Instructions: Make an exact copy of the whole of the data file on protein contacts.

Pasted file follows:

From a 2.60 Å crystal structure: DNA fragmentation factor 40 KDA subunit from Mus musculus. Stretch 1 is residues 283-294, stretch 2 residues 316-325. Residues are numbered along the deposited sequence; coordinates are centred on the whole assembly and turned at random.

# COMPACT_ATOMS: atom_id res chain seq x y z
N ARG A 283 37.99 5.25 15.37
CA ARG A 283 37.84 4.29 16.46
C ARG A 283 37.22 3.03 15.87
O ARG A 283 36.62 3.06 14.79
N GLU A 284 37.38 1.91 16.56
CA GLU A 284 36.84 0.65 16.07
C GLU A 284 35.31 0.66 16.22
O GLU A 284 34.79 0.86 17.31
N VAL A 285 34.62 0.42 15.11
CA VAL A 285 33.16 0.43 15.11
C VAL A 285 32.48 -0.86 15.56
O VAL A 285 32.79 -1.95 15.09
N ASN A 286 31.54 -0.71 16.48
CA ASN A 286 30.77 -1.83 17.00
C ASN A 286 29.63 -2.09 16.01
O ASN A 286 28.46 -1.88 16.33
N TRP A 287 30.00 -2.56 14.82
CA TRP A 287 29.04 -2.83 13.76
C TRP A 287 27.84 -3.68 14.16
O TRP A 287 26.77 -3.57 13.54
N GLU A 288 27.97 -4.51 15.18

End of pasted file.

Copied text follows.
From a 2.60 Å crystal structure: DNA fragmentation factor 40 KDA subunit from Mus musculus. Stretch 1 is residues 283-294, stretch 2 residues 316-325. Residues are numbered along the deposited sequence; coordinates are centred on the whole assembly and turned at random.

# COMPACT_ATOMS: atom_id res chain seq x y z
N ARG A 283 37.99 5.25 15.37
CA ARG A 283 37.84 4.29 16.46
C ARG A 283 37.22 3.03 15.87
O ARG A 283 36.62 3.06 14.79
N GLU A 284 37.38 1.91 16.56
CA GLU A 284 36.84 0.65 16.07
C GLU A 284 35.31 0.66 16.22
O GLU A 284 34.79 0.86 17.31
N VAL A 285 34.62 0.42 15.11
CA VAL A 285 33.16 0.43 15.11
C VAL A 285 32.48 -0.86 15.56
O VAL A 285 32.79 -1.95 15.09
N ASN A 286 31.54 -0.71 16.48
CA ASN A 286 30.77 -1.83 17.00
C ASN A 286 29.63 -2.09 16.01
O ASN A 286 28.46 -1.88 16.33
N TRP A 287 30.00 -2.56 14.82
CA TRP A 287 29.04 -2.83 13.76
C TRP A 287 27.84 -3.68 14.16
O TRP A 287 26.77 -3.57 13.54
N GLU A 288 27.97 -4.51 15.18